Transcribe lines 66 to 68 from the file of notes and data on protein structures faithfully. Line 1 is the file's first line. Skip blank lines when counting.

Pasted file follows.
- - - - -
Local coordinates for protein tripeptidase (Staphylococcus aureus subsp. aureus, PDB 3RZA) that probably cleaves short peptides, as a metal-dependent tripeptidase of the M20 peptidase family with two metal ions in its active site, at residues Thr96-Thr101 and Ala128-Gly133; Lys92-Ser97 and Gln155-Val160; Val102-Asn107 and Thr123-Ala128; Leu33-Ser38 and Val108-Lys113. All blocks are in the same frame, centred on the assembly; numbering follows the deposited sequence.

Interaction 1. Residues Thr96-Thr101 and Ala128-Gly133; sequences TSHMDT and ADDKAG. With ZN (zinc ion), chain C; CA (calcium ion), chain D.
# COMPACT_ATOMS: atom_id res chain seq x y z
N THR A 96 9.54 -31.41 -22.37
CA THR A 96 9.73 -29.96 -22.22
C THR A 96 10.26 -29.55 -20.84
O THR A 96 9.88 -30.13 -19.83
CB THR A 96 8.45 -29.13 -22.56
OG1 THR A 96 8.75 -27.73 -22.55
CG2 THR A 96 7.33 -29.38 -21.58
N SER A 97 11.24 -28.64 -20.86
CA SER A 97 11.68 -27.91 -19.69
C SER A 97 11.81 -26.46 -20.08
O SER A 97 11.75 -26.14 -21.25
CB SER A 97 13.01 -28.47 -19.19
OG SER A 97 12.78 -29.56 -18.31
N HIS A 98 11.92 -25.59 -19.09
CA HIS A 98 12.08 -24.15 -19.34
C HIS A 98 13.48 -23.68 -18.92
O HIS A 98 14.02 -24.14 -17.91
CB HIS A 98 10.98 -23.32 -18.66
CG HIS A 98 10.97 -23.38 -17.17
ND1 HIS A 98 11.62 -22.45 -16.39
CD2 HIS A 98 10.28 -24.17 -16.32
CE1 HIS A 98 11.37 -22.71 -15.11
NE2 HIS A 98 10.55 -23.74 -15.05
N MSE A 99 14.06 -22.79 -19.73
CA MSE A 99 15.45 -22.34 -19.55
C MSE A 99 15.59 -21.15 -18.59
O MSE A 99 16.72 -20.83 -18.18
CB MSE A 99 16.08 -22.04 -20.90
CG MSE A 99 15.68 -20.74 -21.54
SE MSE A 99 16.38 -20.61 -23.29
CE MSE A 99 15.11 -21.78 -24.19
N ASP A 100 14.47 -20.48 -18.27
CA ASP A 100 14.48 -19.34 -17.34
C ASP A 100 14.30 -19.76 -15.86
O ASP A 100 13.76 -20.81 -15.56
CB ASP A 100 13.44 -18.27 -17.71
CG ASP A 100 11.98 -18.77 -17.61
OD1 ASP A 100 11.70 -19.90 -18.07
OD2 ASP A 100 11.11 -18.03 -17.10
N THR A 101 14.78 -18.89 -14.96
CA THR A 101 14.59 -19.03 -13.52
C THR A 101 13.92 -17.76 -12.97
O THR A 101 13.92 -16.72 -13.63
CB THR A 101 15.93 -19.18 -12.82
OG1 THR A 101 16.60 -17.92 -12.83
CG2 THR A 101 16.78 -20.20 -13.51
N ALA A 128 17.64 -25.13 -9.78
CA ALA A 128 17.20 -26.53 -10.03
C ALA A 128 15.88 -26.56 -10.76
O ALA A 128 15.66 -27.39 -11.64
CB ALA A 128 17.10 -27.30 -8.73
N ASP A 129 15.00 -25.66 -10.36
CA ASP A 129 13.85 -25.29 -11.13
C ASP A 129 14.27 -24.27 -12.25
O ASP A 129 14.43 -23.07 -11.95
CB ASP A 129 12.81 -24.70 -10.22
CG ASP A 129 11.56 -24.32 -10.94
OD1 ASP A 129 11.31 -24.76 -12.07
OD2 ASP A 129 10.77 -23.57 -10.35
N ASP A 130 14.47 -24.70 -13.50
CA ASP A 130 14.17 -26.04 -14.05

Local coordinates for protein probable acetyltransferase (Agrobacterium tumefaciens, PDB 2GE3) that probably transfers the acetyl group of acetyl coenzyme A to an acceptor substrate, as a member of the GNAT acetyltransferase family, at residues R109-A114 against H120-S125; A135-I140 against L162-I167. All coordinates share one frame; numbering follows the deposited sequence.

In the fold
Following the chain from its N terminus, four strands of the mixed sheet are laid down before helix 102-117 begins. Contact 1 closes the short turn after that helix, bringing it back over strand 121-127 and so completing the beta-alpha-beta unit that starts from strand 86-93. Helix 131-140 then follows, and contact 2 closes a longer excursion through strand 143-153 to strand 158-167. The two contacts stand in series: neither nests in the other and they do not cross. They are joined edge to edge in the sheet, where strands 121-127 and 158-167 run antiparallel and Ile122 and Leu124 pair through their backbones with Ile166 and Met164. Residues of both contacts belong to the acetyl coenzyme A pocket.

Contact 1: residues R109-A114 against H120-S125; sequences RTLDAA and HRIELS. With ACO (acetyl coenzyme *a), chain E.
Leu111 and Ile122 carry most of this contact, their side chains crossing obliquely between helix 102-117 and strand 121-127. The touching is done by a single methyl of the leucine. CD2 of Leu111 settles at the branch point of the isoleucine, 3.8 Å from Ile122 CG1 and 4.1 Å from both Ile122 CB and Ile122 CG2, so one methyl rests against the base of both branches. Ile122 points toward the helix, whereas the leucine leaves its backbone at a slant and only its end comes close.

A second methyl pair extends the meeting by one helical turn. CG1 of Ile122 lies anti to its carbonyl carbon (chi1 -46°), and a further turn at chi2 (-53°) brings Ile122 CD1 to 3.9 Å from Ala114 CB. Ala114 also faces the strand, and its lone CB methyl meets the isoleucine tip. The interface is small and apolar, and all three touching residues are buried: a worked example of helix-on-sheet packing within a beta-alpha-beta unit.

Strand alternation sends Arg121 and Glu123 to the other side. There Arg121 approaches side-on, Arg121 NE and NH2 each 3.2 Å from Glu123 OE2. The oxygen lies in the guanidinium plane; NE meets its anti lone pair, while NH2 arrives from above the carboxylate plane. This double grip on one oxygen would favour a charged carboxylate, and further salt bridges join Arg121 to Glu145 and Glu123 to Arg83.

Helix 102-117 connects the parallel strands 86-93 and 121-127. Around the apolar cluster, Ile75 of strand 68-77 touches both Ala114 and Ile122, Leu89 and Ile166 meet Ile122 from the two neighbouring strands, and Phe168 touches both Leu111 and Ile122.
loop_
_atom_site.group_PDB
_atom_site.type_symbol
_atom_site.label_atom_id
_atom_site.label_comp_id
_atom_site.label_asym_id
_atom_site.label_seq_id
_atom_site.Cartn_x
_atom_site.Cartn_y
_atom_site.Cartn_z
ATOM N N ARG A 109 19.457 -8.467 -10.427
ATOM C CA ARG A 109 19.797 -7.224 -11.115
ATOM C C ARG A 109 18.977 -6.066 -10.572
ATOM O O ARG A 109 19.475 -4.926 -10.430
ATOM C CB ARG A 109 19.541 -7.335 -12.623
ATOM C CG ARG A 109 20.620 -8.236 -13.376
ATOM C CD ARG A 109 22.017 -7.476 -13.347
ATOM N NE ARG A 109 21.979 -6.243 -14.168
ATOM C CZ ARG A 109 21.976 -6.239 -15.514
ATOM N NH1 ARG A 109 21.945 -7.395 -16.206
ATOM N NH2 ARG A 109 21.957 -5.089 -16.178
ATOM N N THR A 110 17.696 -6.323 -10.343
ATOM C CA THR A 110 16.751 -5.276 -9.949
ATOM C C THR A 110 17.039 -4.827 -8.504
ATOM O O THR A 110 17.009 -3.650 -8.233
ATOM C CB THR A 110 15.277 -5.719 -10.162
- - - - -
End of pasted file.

In the fold
Following the chain from its N terminus, four strands of the mixed sheet are laid down before helix 102-117 begins. Contact 1 closes the short turn after that helix, bringing it back over strand 121-127 and so completing the beta-alpha-beta unit that starts from strand 86-93. Helix 131-140 then follows, and contact 2 closes a longer excursion through strand 143-153 to strand 158-167. The two contacts stand in series: neither nests in the other and they do not cross. They are joined edge to edge in the sheet, where strands 121-127 and 158-167 run antiparallel and Ile122 and Leu124 pair through their backbones with Ile166 and Met164. Residues of both contacts belong to the acetyl coenzyme A pocket.

Contact 1: residues R109-A114 against H120-S125; sequences RTLDAA and HRIELS. With ACO (acetyl coenzyme *a), chain E.